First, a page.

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Storytelling With Large Format Cameras

There are a lot of advantages in using large format cameras for cinematic storytelling which by now are pretty clear, better closeups, better view angles, a beautiful separation between actor and background, and overall a camera that has better attention to detail.

Cameras like ARRI’s ALEXA Mini LF, that takes large format sensors to a whole new level by making it available in a more compact version.

A more compact camera means DP’s can get more creative in the way they choose to use and move the camera around while on set.

Not too long ago large format cameras where thought to be a fad, with some raising questions like would the increase in data be worth it financially and artistically?

But now with such a track record of successful movies being film either partially or entirely with cameras made with full-frame sensors there no doubt large format had made it’s place in both large commercials shoots and cinema.

What are Large Format Cameras?

When talking about cameras in cinema and photography, the term ‘large format’ refers to a camera that records images in a format larger than 4 x 5 inches.

The main advantage of large format cameras is their incredible image resolution.

A 4 X 5 inch image has roughly 16 times the image area of that produced by a 35mm camera and therefore 16 times the total image resolution.

4 x 5 inches is the most common large format but cameras have been produced which capture images anywhere up to 20 x 24 inches and beyond.

Capturing significantly detailed images is what large format cameras are all about. Using a 50mm lens on a 65mm format camera producing a shallow depth and crispier picture equivalent to a 25mm lens on 35mm format.

Not having to use a wide-angle lens to shoot more detailed wide shots and to see more of the frame is the characteristics and optics maintained when using the tighter 50mm lens and shooting it that way.

Using the Large Format Cinema Camera ARRI Alexa Mini LF and the 50mm lenses created a more natural lovely feel with a better image focus with additional details in the shadowing and highlights which cinematographers have been looking for in digital camera cinematography.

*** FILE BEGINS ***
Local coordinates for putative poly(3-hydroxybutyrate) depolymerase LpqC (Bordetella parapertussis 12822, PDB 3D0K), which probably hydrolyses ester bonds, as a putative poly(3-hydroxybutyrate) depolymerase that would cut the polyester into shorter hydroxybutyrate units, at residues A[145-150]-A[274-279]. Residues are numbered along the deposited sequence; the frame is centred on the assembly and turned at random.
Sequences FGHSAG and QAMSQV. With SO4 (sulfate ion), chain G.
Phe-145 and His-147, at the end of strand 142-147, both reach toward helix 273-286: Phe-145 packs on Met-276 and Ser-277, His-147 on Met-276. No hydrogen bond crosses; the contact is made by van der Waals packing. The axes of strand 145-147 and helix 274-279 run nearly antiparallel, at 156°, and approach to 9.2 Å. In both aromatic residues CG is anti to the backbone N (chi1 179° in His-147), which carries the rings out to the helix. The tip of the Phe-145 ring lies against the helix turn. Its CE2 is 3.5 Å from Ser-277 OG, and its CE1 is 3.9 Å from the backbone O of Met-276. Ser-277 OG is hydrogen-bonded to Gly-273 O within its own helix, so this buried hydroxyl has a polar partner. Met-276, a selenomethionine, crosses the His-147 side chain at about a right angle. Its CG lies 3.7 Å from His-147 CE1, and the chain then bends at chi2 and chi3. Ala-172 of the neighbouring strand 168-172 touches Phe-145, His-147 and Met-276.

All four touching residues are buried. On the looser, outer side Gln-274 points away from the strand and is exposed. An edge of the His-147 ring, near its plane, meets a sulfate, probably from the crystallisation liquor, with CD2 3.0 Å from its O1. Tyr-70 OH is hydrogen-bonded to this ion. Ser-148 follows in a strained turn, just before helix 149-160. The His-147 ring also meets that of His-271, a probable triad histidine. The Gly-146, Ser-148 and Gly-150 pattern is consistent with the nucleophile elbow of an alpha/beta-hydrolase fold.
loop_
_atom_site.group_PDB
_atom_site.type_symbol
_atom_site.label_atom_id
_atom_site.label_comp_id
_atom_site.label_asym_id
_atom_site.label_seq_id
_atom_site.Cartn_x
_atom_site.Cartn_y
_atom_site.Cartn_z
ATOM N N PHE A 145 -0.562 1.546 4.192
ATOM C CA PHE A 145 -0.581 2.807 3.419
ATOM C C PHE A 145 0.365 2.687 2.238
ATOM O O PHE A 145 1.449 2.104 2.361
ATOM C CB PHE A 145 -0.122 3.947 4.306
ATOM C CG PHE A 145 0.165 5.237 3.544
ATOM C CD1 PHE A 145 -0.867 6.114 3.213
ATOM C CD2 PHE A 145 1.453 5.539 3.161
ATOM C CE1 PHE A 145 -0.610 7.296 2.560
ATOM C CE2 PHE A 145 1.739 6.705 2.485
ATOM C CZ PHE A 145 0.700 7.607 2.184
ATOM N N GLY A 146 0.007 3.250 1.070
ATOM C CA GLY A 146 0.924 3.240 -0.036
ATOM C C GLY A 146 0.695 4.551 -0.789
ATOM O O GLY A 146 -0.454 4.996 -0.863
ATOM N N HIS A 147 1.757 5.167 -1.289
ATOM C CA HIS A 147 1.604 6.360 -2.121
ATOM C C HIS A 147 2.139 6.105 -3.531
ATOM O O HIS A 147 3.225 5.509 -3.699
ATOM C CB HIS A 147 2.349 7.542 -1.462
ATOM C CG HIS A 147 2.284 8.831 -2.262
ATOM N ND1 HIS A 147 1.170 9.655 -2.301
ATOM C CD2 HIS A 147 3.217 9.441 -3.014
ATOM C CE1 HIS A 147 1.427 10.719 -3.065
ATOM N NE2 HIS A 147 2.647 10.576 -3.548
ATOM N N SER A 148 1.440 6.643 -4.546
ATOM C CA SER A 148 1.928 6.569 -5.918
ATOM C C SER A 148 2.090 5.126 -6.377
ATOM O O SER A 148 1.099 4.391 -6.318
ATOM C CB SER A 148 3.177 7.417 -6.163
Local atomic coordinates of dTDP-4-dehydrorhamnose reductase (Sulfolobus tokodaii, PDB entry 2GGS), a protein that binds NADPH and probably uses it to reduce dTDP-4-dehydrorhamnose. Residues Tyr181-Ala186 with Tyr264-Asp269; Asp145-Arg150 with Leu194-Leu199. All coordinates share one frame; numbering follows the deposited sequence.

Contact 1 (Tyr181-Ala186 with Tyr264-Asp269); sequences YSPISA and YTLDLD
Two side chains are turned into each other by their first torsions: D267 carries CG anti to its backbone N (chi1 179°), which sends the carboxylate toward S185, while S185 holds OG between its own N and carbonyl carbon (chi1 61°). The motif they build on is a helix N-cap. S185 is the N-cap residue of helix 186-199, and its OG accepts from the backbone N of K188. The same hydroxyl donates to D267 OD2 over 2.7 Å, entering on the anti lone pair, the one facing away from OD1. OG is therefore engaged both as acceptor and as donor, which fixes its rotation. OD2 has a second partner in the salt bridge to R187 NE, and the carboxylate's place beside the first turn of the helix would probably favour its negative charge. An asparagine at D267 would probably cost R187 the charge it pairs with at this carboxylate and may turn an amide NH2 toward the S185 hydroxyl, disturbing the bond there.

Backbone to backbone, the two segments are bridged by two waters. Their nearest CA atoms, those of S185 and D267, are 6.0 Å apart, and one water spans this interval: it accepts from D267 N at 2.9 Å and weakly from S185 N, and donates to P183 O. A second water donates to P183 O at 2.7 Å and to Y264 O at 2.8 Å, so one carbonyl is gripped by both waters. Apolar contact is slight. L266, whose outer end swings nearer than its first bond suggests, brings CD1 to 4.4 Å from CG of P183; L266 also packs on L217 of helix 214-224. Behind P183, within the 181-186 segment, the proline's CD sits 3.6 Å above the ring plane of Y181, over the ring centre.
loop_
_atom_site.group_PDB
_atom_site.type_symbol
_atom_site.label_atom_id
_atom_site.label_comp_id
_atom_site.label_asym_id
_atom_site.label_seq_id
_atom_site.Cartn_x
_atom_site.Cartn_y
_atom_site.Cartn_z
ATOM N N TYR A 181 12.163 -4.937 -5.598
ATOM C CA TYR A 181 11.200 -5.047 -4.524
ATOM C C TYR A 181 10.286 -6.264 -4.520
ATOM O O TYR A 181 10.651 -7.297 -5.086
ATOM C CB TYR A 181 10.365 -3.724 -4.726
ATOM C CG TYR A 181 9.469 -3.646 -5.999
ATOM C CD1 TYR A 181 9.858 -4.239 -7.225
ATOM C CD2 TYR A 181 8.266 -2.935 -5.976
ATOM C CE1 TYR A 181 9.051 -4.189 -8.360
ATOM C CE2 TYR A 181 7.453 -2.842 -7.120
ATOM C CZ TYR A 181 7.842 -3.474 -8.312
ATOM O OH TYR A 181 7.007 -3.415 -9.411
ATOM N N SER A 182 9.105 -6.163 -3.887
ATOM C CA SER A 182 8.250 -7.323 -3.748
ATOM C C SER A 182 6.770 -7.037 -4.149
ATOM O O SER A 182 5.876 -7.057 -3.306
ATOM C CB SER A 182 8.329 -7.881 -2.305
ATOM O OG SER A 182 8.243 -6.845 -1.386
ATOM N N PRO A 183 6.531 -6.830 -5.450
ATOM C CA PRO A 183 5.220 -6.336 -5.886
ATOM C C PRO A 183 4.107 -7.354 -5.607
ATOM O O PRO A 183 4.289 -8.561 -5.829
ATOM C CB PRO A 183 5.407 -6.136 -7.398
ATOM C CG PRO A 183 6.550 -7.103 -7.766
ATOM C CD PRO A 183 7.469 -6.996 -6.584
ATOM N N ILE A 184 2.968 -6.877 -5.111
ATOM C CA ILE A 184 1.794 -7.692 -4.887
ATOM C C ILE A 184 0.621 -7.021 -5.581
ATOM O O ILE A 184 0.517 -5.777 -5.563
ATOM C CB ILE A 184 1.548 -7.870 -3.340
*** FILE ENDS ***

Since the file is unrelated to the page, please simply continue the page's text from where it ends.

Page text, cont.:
DP’s have been using workarounds to achieve a similar effect by using older lenses, using anamorphics, getting flaring in and even adding atmospherics but to no avail. Before seeing the amazing results of the large format cameras, DP’s had fears and worries that the cinematic experience would turn out to be too clean and sharp as with early digital cameras.


Large Format Cinema Cameras Raise in Trend 





It’s believed that the trend started in 2015 with “The Revenant,” a movie for which DP Emmanuel Lubezki won his third Oscar. Around 40% of the movie was shot with the Arri Alexa 65 which is a large format camera.

When the Alexa 65 debuted in 2014, a big question among DPs was whether such a high-resolution, data-rich image was necessary or even wanted by the audience consuming the content.

The camera’s sensor has larger than usual active-imaging area, even larger than the film gate in the original ARRI 65mm film camera, and drastically larger than a 35mm film frame, a standard in the industry for many years.

Today, those concerns appear to have dissolved away. Advocates of large format cameras say that it has been successful due to the fact that large-format images are more immersive and subconsciously perceived as closer to human vision.


Large Format Gives Actors More Room For Expression 




During an ARRI masterclass on Large Format Cinematography, The DP James Laxton guides his audiences through a bar scene while he explains the unique advantages of large format cameras on a typical scene.

According to Laxton, there has been talk that actors don’t like high-resolution cameras, especially older actors who may be a bit more self-conscientious of their weathered features. But in his opinion, high-resolution cameras actually give actors more room to express themselves.

Laxton continues on saying, If you set a Super 35 camera in the exact spot as a large format camera, with identical lenses and same distance from the actor, the Super 35 frame will box in the actor and limit their movement. Laxton feels it’s a shame that we ask actors to sit in a chair or at a precise spot, and tell them not to move.